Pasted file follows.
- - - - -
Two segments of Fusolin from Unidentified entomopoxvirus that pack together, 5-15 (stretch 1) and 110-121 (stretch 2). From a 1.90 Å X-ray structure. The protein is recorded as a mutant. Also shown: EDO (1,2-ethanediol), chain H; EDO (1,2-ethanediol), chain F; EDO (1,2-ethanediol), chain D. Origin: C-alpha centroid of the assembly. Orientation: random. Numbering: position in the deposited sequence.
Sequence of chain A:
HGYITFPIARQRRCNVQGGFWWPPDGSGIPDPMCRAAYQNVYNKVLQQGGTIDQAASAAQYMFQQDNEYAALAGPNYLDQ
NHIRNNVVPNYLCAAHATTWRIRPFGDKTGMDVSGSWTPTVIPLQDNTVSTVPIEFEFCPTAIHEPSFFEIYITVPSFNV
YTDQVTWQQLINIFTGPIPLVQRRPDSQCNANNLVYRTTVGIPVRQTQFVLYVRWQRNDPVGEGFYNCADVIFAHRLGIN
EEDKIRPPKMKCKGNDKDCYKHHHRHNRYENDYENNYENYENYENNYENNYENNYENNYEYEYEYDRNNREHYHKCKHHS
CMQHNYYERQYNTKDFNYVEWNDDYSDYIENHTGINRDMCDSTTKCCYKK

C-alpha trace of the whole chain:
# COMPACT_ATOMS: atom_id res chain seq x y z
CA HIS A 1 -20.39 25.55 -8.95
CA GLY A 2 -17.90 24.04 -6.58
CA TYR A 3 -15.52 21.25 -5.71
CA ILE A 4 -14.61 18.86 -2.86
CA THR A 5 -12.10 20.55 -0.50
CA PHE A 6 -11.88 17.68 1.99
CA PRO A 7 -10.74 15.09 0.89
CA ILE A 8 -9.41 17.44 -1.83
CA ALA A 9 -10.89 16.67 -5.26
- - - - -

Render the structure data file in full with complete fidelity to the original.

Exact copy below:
Two segments of Fusolin from Unidentified entomopoxvirus that pack together, 5-15 (stretch 1) and 110-121 (stretch 2). From a 1.90 Å X-ray structure. The protein is recorded as a mutant. Also shown: EDO (1,2-ethanediol), chain H; EDO (1,2-ethanediol), chain F; EDO (1,2-ethanediol), chain D. Origin: C-alpha centroid of the assembly. Orientation: random. Numbering: position in the deposited sequence.
Sequence of chain A:
HGYITFPIARQRRCNVQGGFWWPPDGSGIPDPMCRAAYQNVYNKVLQQGGTIDQAASAAQYMFQQDNEYAALAGPNYLDQ
NHIRNNVVPNYLCAAHATTWRIRPFGDKTGMDVSGSWTPTVIPLQDNTVSTVPIEFEFCPTAIHEPSFFEIYITVPSFNV
YTDQVTWQQLINIFTGPIPLVQRRPDSQCNANNLVYRTTVGIPVRQTQFVLYVRWQRNDPVGEGFYNCADVIFAHRLGIN
EEDKIRPPKMKCKGNDKDCYKHHHRHNRYENDYENNYENYENYENNYENNYENNYENNYEYEYEYDRNNREHYHKCKHHS
CMQHNYYERQYNTKDFNYVEWNDDYSDYIENHTGINRDMCDSTTKCCYKK

C-alpha trace of the whole chain:
# COMPACT_ATOMS: atom_id res chain seq x y z
CA HIS A 1 -20.39 25.55 -8.95
CA GLY A 2 -17.90 24.04 -6.58
CA TYR A 3 -15.52 21.25 -5.71
CA ILE A 4 -14.61 18.86 -2.86
CA THR A 5 -12.10 20.55 -0.50
CA PHE A 6 -11.88 17.68 1.99
CA PRO A 7 -10.74 15.09 0.89
CA ILE A 8 -9.41 17.44 -1.83
CA ALA A 9 -10.89 16.67 -5.26